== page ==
The Health Benefits Of Cannabinoids

Whilst it may, at first glance, seem contradictory to be discussing marijuana-based compounds and health benefits in the same article, two former sports stars—ex Philadelphia Eagle, Todd Herremans, and ex Philadelphia Flyer, Riley Cote—have been doing just that at a seminar on the benefits of medical marijuana.

Medical marijuana has been legalized in over half of the states in the US, but there is still some conspiracy and uncertainty surrounding its use as a treatment. Two particular compounds, CBD and THC (cannabidiol and Tetrahydrocannabinol), are used in conjunction for the management of pain and for the associated mental health benefits.

420EDx hosted the seminar which was set up with the intention of promoting the facts about the use of cannabis and cannabinoids in a medicinal manner. The seminar was appropriately named, “An Athlete's Approach to Marijuana and CBD." The location for the meeting was at the Field House.

According to Phillyvoice, guests at the seminar would have the opportunity to get any of their own concerns regarding the use of medical marijuana answered by any of the passionate athletes in attendance whilst also having the opportunity to meet with marijuana experts, local marijuana growers and owners of the dispensaries which are now operating to handle and distribute cannabis-based medicines.

So why is so little known about Marijuana, and why the stigma still when its benefits are becoming increasingly talked about. Webmd believes that the biggest limiting factor is actually caused by US law itself. Since marijuana is still considered to be a Schedule I drug, on par with ecstasy and heroin, special licenses are required in order to be able to legally study it and its effects. Unfortunately, the US Drug Enforcement Administration did, at one point, consider dropping the level of marijuana from a Schedule I to a Schedule II drug, but they soon changed their mind and let it remain in the top band.  As such, it seems unlikely to assume that it will be lowered in grade at any point in the near future, meaning research on marijuana and its properties may still remain limited for quite some time.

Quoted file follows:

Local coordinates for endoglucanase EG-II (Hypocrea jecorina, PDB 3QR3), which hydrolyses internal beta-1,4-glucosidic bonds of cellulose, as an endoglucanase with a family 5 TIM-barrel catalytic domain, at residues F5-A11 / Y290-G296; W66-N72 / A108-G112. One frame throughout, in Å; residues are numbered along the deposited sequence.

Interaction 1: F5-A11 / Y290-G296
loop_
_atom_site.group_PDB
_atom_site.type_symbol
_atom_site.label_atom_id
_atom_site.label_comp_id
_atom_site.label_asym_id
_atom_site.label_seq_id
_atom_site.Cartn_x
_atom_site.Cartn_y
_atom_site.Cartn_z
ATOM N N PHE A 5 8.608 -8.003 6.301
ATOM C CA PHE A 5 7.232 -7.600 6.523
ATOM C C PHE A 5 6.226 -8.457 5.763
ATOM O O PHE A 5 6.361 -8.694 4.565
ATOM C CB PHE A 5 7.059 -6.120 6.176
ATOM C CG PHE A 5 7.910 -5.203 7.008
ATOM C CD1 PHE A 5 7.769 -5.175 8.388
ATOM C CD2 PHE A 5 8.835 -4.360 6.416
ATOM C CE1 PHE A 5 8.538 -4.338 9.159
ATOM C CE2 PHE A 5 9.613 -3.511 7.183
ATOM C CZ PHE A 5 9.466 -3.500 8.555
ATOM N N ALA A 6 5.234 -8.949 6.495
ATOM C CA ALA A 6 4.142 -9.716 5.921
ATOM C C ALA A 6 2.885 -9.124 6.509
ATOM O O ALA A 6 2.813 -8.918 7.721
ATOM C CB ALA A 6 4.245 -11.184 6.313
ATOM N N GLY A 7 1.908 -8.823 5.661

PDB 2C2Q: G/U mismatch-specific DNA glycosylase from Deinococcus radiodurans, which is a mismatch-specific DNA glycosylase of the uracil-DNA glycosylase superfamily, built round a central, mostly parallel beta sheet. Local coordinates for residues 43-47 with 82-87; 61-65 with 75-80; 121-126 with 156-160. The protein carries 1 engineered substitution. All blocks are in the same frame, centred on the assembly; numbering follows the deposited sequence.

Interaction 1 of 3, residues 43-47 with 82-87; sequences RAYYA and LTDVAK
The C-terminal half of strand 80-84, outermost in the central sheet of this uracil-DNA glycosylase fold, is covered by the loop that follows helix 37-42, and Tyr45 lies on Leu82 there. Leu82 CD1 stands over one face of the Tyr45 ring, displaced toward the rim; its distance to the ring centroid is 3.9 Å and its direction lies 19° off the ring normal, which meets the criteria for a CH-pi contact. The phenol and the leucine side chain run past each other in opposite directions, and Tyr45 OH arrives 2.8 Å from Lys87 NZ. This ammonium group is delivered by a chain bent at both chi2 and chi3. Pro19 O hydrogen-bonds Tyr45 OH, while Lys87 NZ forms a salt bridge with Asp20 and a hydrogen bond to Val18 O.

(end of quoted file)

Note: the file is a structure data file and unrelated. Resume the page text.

However, the British NHS gives us the reassurance that there is still some hope in the near-future for the further development of medical cannabis. Recent, high profile cases of sick patients in the U.K. have led to cannabis oil (containing CBD, but not THC) beginning to go through the licensing system. This would lead to it being legalized for prescription in some particularly extreme cases which traditional medicines have been unable to cure, such as for severe epilepsy or for those having particularly violent reactions to chemotherapy as a cancer treatment. Further research overseas in the UK could be able to highlight benefits of cannabis which may urge the US Drug Enforcement Administration to reconsider its approach on downgrading marijuana.

For now, marijuana is fully legalized in Canada but only legalized in a set number of states in the US. Hopefully with further research, a safe way of administering it may be discovered which could allow for its distribution to those who need it most.


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